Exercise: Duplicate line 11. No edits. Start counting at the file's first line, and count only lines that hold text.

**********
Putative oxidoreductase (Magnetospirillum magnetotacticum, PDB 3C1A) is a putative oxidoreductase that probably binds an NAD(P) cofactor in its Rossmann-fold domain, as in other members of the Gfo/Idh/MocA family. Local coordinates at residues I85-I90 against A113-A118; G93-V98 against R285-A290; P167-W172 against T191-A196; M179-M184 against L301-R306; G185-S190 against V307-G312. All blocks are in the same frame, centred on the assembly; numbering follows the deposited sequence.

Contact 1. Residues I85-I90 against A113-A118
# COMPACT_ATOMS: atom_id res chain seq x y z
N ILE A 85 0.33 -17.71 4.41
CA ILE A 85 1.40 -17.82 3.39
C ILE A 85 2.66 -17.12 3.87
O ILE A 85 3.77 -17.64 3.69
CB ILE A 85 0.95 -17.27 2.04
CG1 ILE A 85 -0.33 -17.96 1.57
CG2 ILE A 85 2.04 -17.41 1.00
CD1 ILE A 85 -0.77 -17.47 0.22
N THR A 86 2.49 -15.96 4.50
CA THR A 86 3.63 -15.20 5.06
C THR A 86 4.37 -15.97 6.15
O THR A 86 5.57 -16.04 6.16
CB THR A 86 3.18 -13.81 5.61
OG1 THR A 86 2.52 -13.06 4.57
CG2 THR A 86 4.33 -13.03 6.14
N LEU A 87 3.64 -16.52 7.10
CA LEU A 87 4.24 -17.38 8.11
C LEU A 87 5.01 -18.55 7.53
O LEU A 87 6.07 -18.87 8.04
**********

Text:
CD1 ILE A 85 -0.77 -17.47 0.22